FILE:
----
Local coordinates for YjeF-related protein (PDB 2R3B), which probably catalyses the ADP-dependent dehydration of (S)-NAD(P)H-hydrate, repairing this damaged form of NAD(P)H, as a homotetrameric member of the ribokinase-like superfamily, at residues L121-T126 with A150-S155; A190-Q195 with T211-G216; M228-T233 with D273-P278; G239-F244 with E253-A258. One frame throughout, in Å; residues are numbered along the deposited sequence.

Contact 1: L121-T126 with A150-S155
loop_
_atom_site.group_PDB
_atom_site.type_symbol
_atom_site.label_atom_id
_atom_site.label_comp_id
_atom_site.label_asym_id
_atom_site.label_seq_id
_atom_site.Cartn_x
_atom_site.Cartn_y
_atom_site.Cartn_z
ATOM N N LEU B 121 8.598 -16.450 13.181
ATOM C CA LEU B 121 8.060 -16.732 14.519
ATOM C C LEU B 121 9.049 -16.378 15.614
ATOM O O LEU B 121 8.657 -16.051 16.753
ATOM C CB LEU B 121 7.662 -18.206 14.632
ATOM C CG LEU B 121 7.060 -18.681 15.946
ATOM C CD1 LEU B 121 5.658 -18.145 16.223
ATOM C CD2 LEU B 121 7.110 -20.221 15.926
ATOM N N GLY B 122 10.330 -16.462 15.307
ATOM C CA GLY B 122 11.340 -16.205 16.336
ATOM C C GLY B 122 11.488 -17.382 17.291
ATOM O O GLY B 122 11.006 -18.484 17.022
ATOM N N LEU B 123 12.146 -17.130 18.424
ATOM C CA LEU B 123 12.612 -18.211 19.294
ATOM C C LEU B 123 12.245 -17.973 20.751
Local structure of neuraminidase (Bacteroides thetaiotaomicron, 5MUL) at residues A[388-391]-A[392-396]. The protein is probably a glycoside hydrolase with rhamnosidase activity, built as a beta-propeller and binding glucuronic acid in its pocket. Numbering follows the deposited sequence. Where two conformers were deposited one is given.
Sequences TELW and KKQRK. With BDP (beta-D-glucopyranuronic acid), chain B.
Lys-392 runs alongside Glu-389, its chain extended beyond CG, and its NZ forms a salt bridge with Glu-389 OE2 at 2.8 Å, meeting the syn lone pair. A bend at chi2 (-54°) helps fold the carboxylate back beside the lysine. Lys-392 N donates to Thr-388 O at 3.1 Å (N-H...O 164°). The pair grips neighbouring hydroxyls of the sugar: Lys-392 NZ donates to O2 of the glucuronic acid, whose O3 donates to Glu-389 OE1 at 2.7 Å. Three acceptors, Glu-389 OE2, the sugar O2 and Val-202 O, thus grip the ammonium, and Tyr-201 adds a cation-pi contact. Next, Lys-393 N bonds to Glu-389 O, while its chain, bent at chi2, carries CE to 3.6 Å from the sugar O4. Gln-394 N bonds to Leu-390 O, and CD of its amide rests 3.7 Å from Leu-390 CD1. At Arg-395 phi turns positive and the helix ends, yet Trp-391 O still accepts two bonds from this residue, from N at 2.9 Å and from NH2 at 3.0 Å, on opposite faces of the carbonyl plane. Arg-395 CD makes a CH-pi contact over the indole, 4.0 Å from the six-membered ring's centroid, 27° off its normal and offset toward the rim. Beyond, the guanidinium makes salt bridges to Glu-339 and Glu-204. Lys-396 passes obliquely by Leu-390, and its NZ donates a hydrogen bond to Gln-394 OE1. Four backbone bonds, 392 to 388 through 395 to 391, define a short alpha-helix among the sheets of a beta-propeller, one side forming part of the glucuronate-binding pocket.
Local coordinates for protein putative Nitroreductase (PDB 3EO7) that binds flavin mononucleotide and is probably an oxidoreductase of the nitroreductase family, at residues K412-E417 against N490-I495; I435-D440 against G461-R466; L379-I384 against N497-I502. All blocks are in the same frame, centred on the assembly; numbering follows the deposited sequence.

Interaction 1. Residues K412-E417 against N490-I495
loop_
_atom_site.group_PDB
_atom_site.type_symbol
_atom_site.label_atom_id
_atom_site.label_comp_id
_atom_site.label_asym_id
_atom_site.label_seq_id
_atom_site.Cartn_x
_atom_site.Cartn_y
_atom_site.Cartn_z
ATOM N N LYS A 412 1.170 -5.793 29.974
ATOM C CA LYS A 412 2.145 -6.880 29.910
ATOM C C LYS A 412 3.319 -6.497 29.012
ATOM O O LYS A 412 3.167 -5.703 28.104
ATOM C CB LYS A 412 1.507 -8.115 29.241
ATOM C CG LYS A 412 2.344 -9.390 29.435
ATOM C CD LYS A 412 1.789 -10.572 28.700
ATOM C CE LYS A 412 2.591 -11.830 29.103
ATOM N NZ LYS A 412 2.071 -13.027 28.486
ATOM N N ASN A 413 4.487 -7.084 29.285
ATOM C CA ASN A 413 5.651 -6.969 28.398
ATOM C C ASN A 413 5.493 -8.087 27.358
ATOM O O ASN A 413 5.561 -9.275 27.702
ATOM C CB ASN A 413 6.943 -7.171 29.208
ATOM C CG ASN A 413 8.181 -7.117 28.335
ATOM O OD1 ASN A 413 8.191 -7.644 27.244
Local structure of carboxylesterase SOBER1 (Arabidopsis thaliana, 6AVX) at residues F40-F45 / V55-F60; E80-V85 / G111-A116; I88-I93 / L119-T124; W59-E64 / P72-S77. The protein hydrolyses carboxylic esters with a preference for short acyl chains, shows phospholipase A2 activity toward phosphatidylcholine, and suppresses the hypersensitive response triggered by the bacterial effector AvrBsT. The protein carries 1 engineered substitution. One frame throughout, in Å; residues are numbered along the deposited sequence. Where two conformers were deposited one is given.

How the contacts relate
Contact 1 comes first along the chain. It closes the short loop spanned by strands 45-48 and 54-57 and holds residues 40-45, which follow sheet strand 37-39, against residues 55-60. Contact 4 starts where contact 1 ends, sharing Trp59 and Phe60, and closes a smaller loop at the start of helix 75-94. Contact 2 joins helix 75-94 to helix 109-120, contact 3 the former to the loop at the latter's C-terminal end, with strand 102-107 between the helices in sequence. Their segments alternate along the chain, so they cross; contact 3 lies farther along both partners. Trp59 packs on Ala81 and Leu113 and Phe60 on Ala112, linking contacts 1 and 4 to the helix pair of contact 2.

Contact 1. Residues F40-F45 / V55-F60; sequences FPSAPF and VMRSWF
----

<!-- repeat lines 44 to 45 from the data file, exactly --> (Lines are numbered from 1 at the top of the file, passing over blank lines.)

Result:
ATOM C CA LYS A 412 2.145 -6.880 29.910
ATOM C C LYS A 412 3.319 -6.497 29.012